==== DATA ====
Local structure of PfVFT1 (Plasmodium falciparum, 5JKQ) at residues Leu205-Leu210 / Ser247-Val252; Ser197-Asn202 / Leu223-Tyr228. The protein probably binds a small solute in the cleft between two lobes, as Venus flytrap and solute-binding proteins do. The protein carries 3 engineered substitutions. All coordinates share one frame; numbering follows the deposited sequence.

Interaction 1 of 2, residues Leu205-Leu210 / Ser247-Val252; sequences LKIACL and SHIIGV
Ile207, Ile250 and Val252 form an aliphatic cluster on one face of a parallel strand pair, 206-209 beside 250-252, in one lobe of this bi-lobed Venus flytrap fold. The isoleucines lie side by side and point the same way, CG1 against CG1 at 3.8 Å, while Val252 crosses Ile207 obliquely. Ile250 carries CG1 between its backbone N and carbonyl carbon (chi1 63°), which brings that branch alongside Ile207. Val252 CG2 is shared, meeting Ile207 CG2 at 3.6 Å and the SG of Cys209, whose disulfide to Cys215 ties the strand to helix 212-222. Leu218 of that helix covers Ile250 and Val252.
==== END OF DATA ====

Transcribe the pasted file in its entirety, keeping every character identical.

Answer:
Local structure of PfVFT1 (Plasmodium falciparum, 5JKQ) at residues Leu205-Leu210 / Ser247-Val252; Ser197-Asn202 / Leu223-Tyr228. The protein probably binds a small solute in the cleft between two lobes, as Venus flytrap and solute-binding proteins do. The protein carries 3 engineered substitutions. All coordinates share one frame; numbering follows the deposited sequence.

Interaction 1 of 2, residues Leu205-Leu210 / Ser247-Val252; sequences LKIACL and SHIIGV
Ile207, Ile250 and Val252 form an aliphatic cluster on one face of a parallel strand pair, 206-209 beside 250-252, in one lobe of this bi-lobed Venus flytrap fold. The isoleucines lie side by side and point the same way, CG1 against CG1 at 3.8 Å, while Val252 crosses Ile207 obliquely. Ile250 carries CG1 between its backbone N and carbonyl carbon (chi1 63°), which brings that branch alongside Ile207. Val252 CG2 is shared, meeting Ile207 CG2 at 3.6 Å and the SG of Cys209, whose disulfide to Cys215 ties the strand to helix 212-222. Leu218 of that helix covers Ile250 and Val252.